17 insecurity and violence. 46 At the most extreme level, crime groups can come to dominate the institutional structure of entire communities, becoming so embedded in some districts as to become normal. 47 These groups, however, (and in contrast with what we usually understand to be NSAs) do not constitute parallel power systems. They are not intent on destroying the state and they do not harbour political ambitions. Instead, they form what has been called a concurrent presence that exploits state weakness. Unlike insurgents acting against the state, such groups operate in lieu of the state. 48 As Davis suggests, armed mafia forces are not struggling for political dominion, control of the state, or political inclusion so much as economic and sub-territorial dominion as well as the coercive capacity to control key local nodes and transnational networks to make their economic activities possible. 49 These non-state groups are primarily economic actors, using urban space for their illicit activities. To make this space available they offer services, building legitimacy through complex and mutually beneficial relationships. These services are valuable because the state does not offer them, creating demand. 50 Contraband production and distribution requires armed protection but this support and protection is often extended to (or demanded by) local communities to cement relations. 51 Community support is crucial to the survival of crime gangs, particularly in order to prevent information from being passed to the authorities. 52 To take one example, in certain favelas of Rio de Janero and Sao Paolo citizens still prefer to support local drug lords and their private security guards because they guarantee protection better than do police or the state. 53 Police intervention is so rare in some areas that residents prefer to give assistance to the criminals that they see and interact with day-to-day. 54 Alongside policing, justice is another area in which non-state security providers are increasingly active. For the poor citizens of many cities, judicial outcomes are uncertain, constituting a lottery of impunity. 55 In many of Rio s favelas, for example, many years of state neglect has resulted in a loss of control by the state to well-organised crime groups who now enforce contracts and adjudicate in disputes. 56 Justice provision varies but groups have significant power to decide what is permitted 46 Davis, Insecure and Secure Cities, Winton, Urban Violence, 171; Enrique Desmond Arias, Faith in Our Neighbors: Networks and Social Order in Three Brazilian Favelas, Latin American Politics & Society 46, no.1 (Spring 2004), L. Dowdney, Children of the Drug Trade: A Case Study of Children in Organised Armed Violence in Rio de Janeiro, 2003 and Dennis Rodgers Youth gangs in Colombia and Nicaragua: new forms of violence, new theoretical directions? in A Rudqvist, ed., Breeding Inequality Reaping Violence, Exploring Linkages and Causality in Colombia and Beyond, Outlook on Development Series, Collegium for Development Studies, Uppsala, (2003), cited in Winton, Urban Violence, Davis, Irregular armed forces, Elizabeth Leeds, Cocaine and Parallel Polities in the Brazilian Urban Periphery: Constraints on Local-Level Democratization, Latin American Research Review 31, no. 3 (1996), Leeds, Cocaine and Parallel Polities, Leeds, Cocaine and Parallel Polities, Davis, Irregular armed forces, 408; Leeds, Cocaine and Parallel Polities, Arias, Faith in Our Neighbors, Piccato, A Historical Perspective on Crime in Twentieth-Century Mexico City, Arias, Faith in Our Neighbors, 1. DCAF HORIZON 2015 WORKING PAPER 17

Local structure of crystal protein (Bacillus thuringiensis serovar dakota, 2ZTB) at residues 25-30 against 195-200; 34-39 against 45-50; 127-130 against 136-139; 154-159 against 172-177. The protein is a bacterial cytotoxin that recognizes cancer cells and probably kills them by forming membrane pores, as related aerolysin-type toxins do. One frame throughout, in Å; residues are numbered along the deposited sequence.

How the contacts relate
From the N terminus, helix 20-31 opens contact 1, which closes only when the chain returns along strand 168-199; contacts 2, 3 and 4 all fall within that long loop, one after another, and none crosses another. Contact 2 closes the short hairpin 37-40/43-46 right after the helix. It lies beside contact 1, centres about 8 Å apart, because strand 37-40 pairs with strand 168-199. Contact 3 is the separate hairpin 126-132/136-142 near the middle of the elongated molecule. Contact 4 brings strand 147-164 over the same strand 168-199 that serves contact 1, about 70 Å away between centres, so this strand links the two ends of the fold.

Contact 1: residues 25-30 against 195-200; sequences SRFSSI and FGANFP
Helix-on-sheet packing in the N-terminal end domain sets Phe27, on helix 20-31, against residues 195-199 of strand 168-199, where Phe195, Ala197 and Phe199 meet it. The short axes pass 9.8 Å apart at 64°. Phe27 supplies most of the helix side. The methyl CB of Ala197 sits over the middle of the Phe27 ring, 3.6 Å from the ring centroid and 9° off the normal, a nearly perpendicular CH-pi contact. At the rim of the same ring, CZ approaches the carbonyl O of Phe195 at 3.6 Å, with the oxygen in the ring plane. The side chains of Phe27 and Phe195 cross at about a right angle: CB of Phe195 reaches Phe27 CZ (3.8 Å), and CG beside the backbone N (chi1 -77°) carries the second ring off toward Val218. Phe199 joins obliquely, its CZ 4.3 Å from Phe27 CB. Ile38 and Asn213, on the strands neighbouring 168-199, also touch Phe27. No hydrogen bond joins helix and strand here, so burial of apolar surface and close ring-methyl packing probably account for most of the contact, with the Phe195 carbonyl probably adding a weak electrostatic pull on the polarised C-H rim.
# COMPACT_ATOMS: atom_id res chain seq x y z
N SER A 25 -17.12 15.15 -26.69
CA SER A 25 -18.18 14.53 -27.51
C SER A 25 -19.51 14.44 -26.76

18 under informal justice systems and what punishments should be meted out to violators. These include often-harsh informal punishment for crimes such as robbery and assault. Harsh measures (including capital punishment) are supported because of the alienation communities feel from formal justice channels. 57 Crime groups are also active in other areas of service provision, using principles of welfare and reciprocity to recruit members and build support. 58 The Zetas in Mexico, for example, have been successful in building community solidarity through employment opportunities, by building infrastructure and by providing goods and services to the community. 59 These services commonly include cash for medical treatment, food or funds for those in need, employment opportunities and emergency loans in case of hardship. 60 In some of Rio s favelas crime groups commonly run local festivals and parties, give holiday presents to children, provide for home improvements and have even been involved in infrastructure projects (to improve water quality, for example). 61 In Rio, residents associations act as mediators between favela residents and crime groups, helping them to operate within local norms of honour and reciprocity and, thus, to retain public support. 62 Often, crime groups do not have a large legitimacybuilding apparatus of their own (at least to begin with) and, as a result, they are obliged to work through local networks of trust and reciprocity in order to build community support for their activities. 63 Criminals and the state also work together at times but, unlike the cooperation with residents associations, this interaction is largely hidden from public view because of its potential to undermine state legitimacy. 64 In Rio s favela communities, a form of clientelism has come to dominate, in which traffickers dole out a portion of patronage benefits on their behalf. The funds buy votes, if not allegiance. Resident s associations also play a role here, by acting as intermediaries between traffickers and businesses, the state and NGOs, all of whom subsidise the efforts of traffickers to provide services to the community. Resident s associations, in exchange for their support, attempt only to limit violence Leeds, Cocaine and Parallel Polities, Davis, Irregular armed forces, Davis, Irregular armed forces, Winton, Urban Violence, Arias, The Dynamics of Criminal Governance, ; Arias, The Dynamics of Criminal Governance, Arias, The Dynamics of Criminal Governance, Arias, The Dynamics of Criminal Governance, Arias, The Dynamics of Criminal Governance, DCAF HORIZON 2015 WORKING PAPER